Water has an impact on everyone and every industry, as nothing can happen without water resources. Recognising this pivotal role of water resources, the experienced water entrepreneurs, operators, and investment professionals at XPV Water Partners are committed to making a difference in the water industry. The firm invests in and supports water companies, helping them forge strategic partnerships, open new markets, and build a stronger customer base. We interview Sam Saintonge, partner at XPV Water Partners about the role of smart technology and priorities in the water sector.
Firstly, we would like to briefly know your career path and your current role in XPV Water Partners.
Answer: I joined the three founding Partners of XPV as the first employee right after I finished my undergraduate degree. As a member of a small team, I had a chance to get involved with a little bit of everything over the years. These days, as a Partner at the firm, I’m responsible for leading a team that makes new investments – this means doing our research to identify new themes we want to invest in, developing relationships with business owners, performing due diligence on investment opportunities, and ultimately making those investments. I also sit on a number of our portfolio companies’ boards of directors and in that capacity, I support those companies in their continued growth.
This crisis will accelerate the adoption of certain types of solutions as utilities grapple with tighter budgets and reduced crew sizes
Q: Where in the world does your company and its partners work?
A: We are based in Toronto, Canada and have made direct investments in Canada, the United States, and Europe. Our portfolio companies are active on all continents.
Q: What trends do you expect with regards to the adoption of smart technologies by the water industry in the post-pandemic world?
A: I think this crisis will accelerate the adoption of certain types of solutions as utilities grapple with tighter budgets and reduced crew sizes (whether those are temporary or more permanent remains to be seen). For instance, we are seeing an acceleration in the adoption of digital solutions that allow utilities to make better decisions regarding opex, capex, and compliance. More specifically, companies that allow utilities to leverage advances in hardware, software, and telemetry are able to provide utilities with a “force multiplier” effect which allows them to do more with the same amount of resources. There are also companies that can help utilities address specific COVID-19 issues such as microbiological testing in water, sewage, and the environment.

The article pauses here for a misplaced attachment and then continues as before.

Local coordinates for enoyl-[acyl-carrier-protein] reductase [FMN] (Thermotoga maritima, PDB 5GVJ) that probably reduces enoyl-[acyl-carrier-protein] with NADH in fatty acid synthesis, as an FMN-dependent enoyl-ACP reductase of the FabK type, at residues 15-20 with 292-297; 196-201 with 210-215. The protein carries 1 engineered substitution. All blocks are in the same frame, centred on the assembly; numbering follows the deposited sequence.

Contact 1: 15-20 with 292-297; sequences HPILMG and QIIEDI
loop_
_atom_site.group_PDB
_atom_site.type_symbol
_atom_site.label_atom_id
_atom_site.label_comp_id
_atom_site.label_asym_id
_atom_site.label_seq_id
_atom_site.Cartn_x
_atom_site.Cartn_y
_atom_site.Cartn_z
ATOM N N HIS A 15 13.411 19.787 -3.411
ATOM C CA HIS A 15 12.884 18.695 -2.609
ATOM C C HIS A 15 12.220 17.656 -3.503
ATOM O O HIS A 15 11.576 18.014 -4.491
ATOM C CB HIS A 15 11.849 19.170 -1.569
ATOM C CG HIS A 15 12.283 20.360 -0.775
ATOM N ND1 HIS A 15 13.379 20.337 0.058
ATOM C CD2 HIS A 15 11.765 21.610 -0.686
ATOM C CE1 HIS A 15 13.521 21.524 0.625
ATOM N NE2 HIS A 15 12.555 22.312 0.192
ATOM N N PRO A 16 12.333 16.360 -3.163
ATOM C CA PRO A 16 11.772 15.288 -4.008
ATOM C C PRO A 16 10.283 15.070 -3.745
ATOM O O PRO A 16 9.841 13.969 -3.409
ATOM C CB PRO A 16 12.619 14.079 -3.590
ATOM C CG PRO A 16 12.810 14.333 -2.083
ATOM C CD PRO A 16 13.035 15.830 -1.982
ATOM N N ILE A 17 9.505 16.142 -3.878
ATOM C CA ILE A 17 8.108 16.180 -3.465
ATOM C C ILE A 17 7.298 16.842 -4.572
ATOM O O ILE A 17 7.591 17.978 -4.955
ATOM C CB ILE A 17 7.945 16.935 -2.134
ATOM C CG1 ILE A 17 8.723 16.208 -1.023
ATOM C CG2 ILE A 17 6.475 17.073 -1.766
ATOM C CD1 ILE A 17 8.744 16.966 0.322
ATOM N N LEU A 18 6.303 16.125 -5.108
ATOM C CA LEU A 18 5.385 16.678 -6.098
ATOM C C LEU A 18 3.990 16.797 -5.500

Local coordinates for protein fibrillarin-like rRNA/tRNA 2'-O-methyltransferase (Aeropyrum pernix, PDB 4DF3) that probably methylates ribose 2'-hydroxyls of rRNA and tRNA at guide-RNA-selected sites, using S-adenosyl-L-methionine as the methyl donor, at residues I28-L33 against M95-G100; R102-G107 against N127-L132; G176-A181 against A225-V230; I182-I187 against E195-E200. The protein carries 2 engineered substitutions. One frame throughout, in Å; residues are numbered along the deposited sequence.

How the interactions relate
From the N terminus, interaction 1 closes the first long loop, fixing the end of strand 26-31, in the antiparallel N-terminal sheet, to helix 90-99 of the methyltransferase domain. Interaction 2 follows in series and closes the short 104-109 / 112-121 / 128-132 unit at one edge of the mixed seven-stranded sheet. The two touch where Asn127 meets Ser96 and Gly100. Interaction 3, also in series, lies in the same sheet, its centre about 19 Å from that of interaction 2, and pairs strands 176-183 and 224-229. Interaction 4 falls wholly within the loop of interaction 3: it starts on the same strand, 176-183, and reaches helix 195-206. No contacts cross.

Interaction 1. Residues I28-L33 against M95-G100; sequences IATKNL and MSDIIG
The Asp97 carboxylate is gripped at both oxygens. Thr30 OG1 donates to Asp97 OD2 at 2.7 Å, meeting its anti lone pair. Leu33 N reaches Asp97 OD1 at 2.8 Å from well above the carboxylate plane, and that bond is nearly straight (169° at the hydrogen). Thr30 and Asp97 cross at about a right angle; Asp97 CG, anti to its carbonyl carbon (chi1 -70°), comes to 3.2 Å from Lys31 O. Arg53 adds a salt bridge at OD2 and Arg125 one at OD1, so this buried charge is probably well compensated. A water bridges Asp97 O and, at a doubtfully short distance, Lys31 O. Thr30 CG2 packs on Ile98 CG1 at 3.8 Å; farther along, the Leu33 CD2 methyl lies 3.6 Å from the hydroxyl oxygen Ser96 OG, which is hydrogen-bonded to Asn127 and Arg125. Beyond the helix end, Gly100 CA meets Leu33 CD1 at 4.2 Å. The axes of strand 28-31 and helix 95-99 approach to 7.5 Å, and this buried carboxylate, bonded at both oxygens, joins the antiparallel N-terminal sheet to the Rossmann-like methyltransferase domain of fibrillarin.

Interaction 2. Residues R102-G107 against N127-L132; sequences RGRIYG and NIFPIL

We are seeing an acceleration in the adoption of digital solutions that allow utilities to make better decisions regarding opex, capex, and compliance
Q: What could be effective ways to scale up and mainstream new technology solutions in the water sector?
A: Companies that are successful at widely deploying new technology solutions are those that have the patience to create solutions to existing challenges, build credible references, take the time to ensure that they can scale up effectively, and build a reputation of standing behind their solutions with good service. To achieve this, companies need to find the right mix of employees that share this vision, identify early adopters who can oftentimes help improve the product, and they also need to find a way to finance the company until it becomes profitable.
Q: Water scarcity, emerging contaminants and wastewater management are some of the priority issues for the water sector. What trends do you expect to see in the future in these areas?
A: There is an increasing realization that all these issues are interconnected. Take scarcity and wastewater management, for instance – you can help address both issues with a comprehensive wastewater reuse program at the industrial, commercial, and municipal levels. This can include combining remote sensing capabilities with weather forecasting and new treatment technologies to work in synchrony. Emerging contaminants and how/when to tackle them are a bit more of a regional issue. We’re also seeing a shift away from traditional approaches of tackling issues by building more infrastructure to more nimble approaches that look to retrofit existing infrastructure or use existing resources more effectively with the adoption of new enabling technologies.
Companies that allow utilities to leverage advances in hardware, software, and telemetry provide utilities with a “force multiplier” effect
Q: What do you think about the role of business models versus the role of technology in terms of enabling water circularity and sustainability?
A: Some great technologies have never had a chance to achieve mainstream adoption because they were not supported by a viable business model for this industry. There’s no silver bullet when it comes to business models, but ultimately any business model that will succeed in the long term needs to be able to balance meeting customer needs while keeping employees happy and generating enough profits to sustain the company.